Last fall, Washington Free Beacon writer Steve Gutowski applied for a concealed carry pistol license in the District of Columbia. He was skeptical about his chances of being approved, and it turned out that this skepticism was justified; despite spending a bit of time, effort, and $110 on the application, he received a form letter advising that his application has been denied. The reason: “The applicant did not demonstrate a good reason to fear injury to person or property, or other proper reason for a concealed carry license.” Mr. Gutowski apparently had received a rather strange and threatening communication in 2011 in response to an article he wrote on Occupy DC . . .
A TTAG reader writes, “I received an email blast from the NRA-ILA regarding Wisconsin state senate and assembly bills to remove the 48-hour waiting period for handgun purchases. If these bills get passed and signed into law it would be a HUGE step in the right direction in preserving our civil liberties. It would also give presidential candidate Scott Walker a chance to prove his worth to the rest of the country’s second amendment supporters. Though this bill does not confront the inherent infringement and unconstitutionality of background checks . . .
Let’s say you want to stop someone from shooting you. You could A) lobby for more gun control, B) report the potential killer to the police, or C) arm yourself. Choose any two. Common sense suggests that B and C are the correct answer. Even if you think “stricter” gun laws could keep a gun out of the hands of your potential killer, you’d have to be crazy to consider it a short-term solution. When it’s your life on the line, short-term solutions are what you need. And any law that makes it harder for you, the innocent party, to get a gun to defend your life is a bad thing, not a good thing. So, did I miss something? If so, here’s a story from Houston that makes the point in a more emotionally engaging way . . .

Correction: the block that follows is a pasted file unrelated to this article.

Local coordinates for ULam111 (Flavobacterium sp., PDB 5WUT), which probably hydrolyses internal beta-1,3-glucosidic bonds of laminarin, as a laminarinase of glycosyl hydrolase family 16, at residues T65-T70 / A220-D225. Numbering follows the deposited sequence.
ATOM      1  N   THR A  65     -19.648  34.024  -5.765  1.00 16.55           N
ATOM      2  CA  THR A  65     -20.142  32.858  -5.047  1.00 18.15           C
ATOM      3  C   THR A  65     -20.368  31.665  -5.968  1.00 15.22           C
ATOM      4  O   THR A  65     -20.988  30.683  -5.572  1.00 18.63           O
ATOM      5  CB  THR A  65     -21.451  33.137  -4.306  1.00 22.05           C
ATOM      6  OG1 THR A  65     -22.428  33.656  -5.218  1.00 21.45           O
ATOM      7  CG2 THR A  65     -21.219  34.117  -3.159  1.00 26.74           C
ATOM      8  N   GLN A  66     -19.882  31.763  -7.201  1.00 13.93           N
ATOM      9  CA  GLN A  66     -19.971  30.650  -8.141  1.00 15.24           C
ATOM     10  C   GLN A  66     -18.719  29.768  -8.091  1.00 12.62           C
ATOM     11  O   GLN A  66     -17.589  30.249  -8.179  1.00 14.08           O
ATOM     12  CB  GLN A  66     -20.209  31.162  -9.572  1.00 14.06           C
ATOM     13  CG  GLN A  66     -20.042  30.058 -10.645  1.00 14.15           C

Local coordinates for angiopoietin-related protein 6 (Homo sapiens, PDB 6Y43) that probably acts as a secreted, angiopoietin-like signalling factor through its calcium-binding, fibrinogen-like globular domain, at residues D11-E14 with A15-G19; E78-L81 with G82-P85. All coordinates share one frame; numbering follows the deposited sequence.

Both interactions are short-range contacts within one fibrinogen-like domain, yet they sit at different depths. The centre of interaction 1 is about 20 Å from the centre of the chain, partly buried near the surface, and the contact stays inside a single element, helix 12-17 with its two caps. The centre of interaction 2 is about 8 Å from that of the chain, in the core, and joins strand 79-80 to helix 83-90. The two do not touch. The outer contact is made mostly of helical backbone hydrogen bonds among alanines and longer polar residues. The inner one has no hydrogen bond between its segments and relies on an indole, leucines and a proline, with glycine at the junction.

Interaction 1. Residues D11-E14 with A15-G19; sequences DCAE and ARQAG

Arguing with an anti-gunner is like herding amphetamine-crazed cats. Despite all their talk about “common sense gun safety,” antis rely on unreliable studies and surveys. First you have to debunk their bad science – exposing bogus survey samples and skewed questions – then you have to counter with good science and robust data (click on the main site’s Facts About Guns tab for ammunition). At some point, you have to “explain” the meaning of the Second Amendment to them (as if it could be any clearer) and illuminate the point of the U.S. Constitution (protecting rights). Supreme Court decisions come into it. It’s exhausting. Luckily there’s a simple pro-gun argument which forces antis to acknowledge Americans’ gun rights . . .
The Washington Post makes me laugh. Not because they made me look like a nut case in a front page profile that elicited thousands of flaming comments. The WaPo tickles my funny bone with their ongoing battle between the paper’s dedication to old-fashioned news reporting and their virulent anti-gun bias. As the headline indicates, Getting a gun legally in Europe may be hard, but terrorists have little trouble is a perfect example. The story’s push-me pull-you prevarication starts right from the word go . . .